Euro zone inflation tumbled last month but underlying price pressures are still rising and economic growth indicators are surprisingly benign, suggesting that the European Central Bank will keep raising interest rates for months to come.
Fighting a historic surge in prices, the ECB has since July increased borrowing costs at its fastest pace on record. It has promised a string of further moves this year to curb inflation that its own economists see staying above its 2% target well into 2025.
Consumer price growth across the 19 countries using the euro slowed to 9.2% in December from 10.1% a month earlier, Eurostat data showed on Friday – well below a Reuters poll forecast of 9.7%, with the decline driven by lower energy prices.
The euro zone has since expanded to 20 nations, with Croatia joining on 1 January.
But the headline number masked a more malignant trend, with all key components of core inflation accelerating.
Excluding volatile food and energy prices, inflation picked up to 6.9% from 6.6%, while an even narrower measure that also excludes alcohol and tobacco rose to 5.2% from 5%.
Services and non-energy industrial goods inflation, both watched closely by the ECB to gauge the durability of price growth, accelerated, adding to concerns that inflation is proving more stubborn than expected.
"Rising core inflation means that not much will sway the European Central Bank from the hawkish path it set out late last year," ING economist Bert Colijn said.
A string of other indicators also suggest that the bloc's winter recession will be milder than anticipated, leaving the ECB with more work to do to tame prices.
A key economic sentiment indicator improved more than expected while retail sales data also showed surprising resilience.
Exceptionally mild weather, implying lower consumption of costly energy, will help too, by propping up household spending power and preserving corporate margins.
But that may complicate life for the ECB.
The recession was expected to push up unemployment, naturally dampening price pressures. But employment, already at a record high, is actually going up, not down.
Fiscal support for households is also proving more generous than hoped and this excessive spending is adding to purchasing power, weighing against the ECB's restrictive policies.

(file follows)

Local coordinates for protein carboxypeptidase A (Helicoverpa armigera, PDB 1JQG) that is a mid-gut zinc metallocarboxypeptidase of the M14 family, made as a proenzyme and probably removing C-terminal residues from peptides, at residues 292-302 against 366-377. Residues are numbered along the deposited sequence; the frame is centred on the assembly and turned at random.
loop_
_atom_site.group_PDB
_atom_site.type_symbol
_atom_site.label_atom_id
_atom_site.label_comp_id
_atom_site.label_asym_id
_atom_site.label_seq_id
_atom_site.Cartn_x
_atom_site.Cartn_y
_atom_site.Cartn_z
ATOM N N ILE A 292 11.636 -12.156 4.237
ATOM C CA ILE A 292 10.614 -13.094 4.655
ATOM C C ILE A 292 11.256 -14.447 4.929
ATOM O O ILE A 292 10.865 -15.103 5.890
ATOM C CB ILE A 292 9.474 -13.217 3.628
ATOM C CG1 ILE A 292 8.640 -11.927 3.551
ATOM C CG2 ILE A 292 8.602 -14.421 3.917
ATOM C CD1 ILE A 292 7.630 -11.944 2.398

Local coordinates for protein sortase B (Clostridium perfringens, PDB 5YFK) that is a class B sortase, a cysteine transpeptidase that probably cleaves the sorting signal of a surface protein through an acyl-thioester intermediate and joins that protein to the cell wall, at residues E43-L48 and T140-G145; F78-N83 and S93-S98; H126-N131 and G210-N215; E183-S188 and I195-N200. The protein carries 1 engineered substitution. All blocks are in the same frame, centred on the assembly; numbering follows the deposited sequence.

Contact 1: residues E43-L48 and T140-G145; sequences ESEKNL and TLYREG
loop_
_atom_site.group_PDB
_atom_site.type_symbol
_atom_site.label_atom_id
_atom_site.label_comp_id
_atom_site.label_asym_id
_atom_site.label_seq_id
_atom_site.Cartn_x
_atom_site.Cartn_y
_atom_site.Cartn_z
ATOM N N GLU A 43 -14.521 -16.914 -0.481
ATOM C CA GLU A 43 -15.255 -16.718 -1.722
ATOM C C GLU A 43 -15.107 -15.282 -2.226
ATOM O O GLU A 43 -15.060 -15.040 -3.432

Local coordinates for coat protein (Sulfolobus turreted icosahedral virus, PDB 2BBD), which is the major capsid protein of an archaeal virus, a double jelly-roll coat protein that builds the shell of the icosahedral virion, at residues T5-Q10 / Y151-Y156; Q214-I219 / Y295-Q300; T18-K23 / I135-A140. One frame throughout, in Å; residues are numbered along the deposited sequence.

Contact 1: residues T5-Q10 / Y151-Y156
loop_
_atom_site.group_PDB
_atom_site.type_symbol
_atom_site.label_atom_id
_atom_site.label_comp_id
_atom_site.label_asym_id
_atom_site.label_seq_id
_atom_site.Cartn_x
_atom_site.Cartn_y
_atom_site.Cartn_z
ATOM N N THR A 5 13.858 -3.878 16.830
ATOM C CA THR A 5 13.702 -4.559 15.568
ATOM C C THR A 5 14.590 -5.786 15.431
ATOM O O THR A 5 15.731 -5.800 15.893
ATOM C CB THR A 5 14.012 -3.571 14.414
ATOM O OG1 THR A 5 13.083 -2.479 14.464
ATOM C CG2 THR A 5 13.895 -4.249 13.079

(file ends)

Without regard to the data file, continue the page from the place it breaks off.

"The delayed passthrough of high production costs and a still-strong labour market will sustain core inflation," Riccardo Marcelli Fabiani at Oxford Economics said.
"With core inflation at record levels and likely remaining high over the coming months, we expect the ECB to deliver two 50 basis point hikes in February and March and pause afterwards amid easing inflation and subdued economic trends."
Although inflation may rise again in January, the peak has probably passed and the ECB's focus will start shifting to how quickly it will fall back.
Markets and surveys are beginning to factor in the possibility that price growth will stay longer above 2% and even the ECB's own forecasts, which have proved overly optimistic over the past two years, do not see the bank hitting its target until late 2025.
The problem is that the longer inflation stays high, the more difficult it will be to tame it as firms start adapting their pricing and wage policies, perpetuating price pressures.
That is why the ECB raised rates by a combined 2.5 percentage points last year - mirroring its global peers, even if somewhat later - and promised big hikes in both February and March that are set to take the deposit rate to around 3%.
"We expect the deposit rate to be at 3.25% in the spring, where it is likely to remain for some time thereafter," Commerzbank's Ralph Solveen said.